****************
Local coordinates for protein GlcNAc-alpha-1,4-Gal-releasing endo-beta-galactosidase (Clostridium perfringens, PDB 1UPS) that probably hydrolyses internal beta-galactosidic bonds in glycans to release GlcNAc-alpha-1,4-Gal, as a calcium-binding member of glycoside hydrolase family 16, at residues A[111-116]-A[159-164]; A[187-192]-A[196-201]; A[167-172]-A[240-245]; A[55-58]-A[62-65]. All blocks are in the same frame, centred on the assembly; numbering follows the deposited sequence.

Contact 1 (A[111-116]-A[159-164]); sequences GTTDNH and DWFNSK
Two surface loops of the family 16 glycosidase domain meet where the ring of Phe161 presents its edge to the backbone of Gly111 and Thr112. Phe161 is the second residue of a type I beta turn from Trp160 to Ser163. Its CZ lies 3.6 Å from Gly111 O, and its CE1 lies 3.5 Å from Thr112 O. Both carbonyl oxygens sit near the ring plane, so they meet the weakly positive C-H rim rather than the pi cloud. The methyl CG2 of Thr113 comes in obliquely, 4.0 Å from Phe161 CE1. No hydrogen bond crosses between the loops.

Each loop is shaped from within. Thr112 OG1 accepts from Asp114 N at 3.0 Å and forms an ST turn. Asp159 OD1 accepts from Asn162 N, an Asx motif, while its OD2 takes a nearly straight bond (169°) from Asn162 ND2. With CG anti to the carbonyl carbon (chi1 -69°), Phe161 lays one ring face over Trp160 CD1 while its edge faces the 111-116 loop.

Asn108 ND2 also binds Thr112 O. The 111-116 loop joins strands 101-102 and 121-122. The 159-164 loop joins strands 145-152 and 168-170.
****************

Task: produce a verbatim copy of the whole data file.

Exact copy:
Local coordinates for protein GlcNAc-alpha-1,4-Gal-releasing endo-beta-galactosidase (Clostridium perfringens, PDB 1UPS) that probably hydrolyses internal beta-galactosidic bonds in glycans to release GlcNAc-alpha-1,4-Gal, as a calcium-binding member of glycoside hydrolase family 16, at residues A[111-116]-A[159-164]; A[187-192]-A[196-201]; A[167-172]-A[240-245]; A[55-58]-A[62-65]. All blocks are in the same frame, centred on the assembly; numbering follows the deposited sequence.

Contact 1 (A[111-116]-A[159-164]); sequences GTTDNH and DWFNSK
Two surface loops of the family 16 glycosidase domain meet where the ring of Phe161 presents its edge to the backbone of Gly111 and Thr112. Phe161 is the second residue of a type I beta turn from Trp160 to Ser163. Its CZ lies 3.6 Å from Gly111 O, and its CE1 lies 3.5 Å from Thr112 O. Both carbonyl oxygens sit near the ring plane, so they meet the weakly positive C-H rim rather than the pi cloud. The methyl CG2 of Thr113 comes in obliquely, 4.0 Å from Phe161 CE1. No hydrogen bond crosses between the loops.

Each loop is shaped from within. Thr112 OG1 accepts from Asp114 N at 3.0 Å and forms an ST turn. Asp159 OD1 accepts from Asn162 N, an Asx motif, while its OD2 takes a nearly straight bond (169°) from Asn162 ND2. With CG anti to the carbonyl carbon (chi1 -69°), Phe161 lays one ring face over Trp160 CD1 while its edge faces the 111-116 loop.

Asn108 ND2 also binds Thr112 O. The 111-116 loop joins strands 101-102 and 121-122. The 159-164 loop joins strands 145-152 and 168-170.